As one example, Mark Zuckerberg has 60 percent of the voting power control over Facebook. As strange as it may sound, he could delete all of Facebook if he so wished. Obviously, he will not do that. But viewed through a historical lens, the Zuckerbergs of the world have quite a few parallels to the likes of Julius Caesar. Perhaps the city states of Instagram, WhatsApp, Oculus, and Facebook are the new Rome. And then there's YouTube, Google, TikTok, Twitter, SpaceX, Blue Origin, Alibaba, and Tesla. As you've noticed, some of these kingdoms build bridges between our physical lives and our digital ones. If all this talk of empires and resistance sounds a lot like Star Wars, that’s because it should. Just replace outer space with internet space. The internet has only recently crossed the chasm of human adoption and much of what software can do is still very much emerging. In fact, quite a lot of the benefits haven't even begun to be unlocked. We're only at the end of the beginning, connecting (half) of everyone and some fraction of businesses.
Which means these five consequences will impact your everyday life.
The kings and queens who control the countries of the internet (i.e., products) control our future. It's the ultimate power to “only show you what I want you to see” and nudge you in one direction over another. These countries charge taxes to access social centers to be around other people and to buy the things you need (products and services). There will be a highly competitive war in existing continental countries for where humans "store" their physical selves, and another war in new internet countries where we "store" our digital selves. New bad actors will emerge who seek to destroy critical internet access points in key hubs, which could disconnect entire physical countries and throw their economies and daily lives into chaos. And the other bad actors who proliferate the theft and sale of personally identifiable information. The preppers of the future will have redundant digital access systems that rely more on peer-to-peer, satellite, and terrestrial internet services (both laser and underground), fully encrypted with randomized routing to hide actions and thoughts.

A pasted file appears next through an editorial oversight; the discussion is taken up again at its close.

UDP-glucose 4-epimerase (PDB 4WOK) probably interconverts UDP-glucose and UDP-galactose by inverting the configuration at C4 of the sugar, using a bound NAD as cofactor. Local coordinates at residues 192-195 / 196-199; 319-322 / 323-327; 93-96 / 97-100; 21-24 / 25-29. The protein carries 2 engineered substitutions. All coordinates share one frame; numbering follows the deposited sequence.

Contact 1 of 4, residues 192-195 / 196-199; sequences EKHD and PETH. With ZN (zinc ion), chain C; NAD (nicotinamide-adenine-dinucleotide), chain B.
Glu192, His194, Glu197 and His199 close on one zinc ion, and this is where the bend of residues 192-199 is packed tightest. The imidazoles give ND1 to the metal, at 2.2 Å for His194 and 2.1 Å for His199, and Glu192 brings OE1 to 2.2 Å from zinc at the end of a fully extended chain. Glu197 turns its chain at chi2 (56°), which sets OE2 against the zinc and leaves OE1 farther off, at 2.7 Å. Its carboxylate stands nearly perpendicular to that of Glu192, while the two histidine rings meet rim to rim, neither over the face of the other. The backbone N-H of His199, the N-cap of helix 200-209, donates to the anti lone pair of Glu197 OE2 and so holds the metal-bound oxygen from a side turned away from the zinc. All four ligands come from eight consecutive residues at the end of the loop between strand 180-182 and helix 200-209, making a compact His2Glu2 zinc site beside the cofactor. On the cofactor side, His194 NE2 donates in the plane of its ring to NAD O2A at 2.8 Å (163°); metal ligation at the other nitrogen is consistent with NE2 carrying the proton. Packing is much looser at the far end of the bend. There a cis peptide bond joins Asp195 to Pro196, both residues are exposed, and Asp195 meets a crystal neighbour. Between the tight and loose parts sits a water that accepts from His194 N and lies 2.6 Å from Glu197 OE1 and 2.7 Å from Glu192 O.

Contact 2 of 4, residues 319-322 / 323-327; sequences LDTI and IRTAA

But there is something you can do to protect yourself and your future.
So what do you do about it? You can start building your own internet countries, cities, or towns. This audience, or community, will likely have similar belief systems or values as you, and could support each other when circumstances you can't handle on your own arise. Either way, small groups of highly capable “Spartans” will need to save the day on behalf of those who want their way of life protected from those seeking power and more gold. Inciting incidents will emerge, and heroes who wield laptops and poetic pens will be called upon, to rally the resistance against wrongs experienced by the masses. There are no laws in the land of the internet. There is no tribunal. Those only exist in physical space. The west is much wilder in cyberspace than it ever was in the Californian wilderness. Or, you could just be a passive participant, happily pay tax to another internet country to access it, and be fine with whatever happens.
Originally Authored By
Sean agrees with this opinion based on:
Analogies make it clear.
The Empirical Economics of Online Attention, Harvard & Kelly School of Business, 2016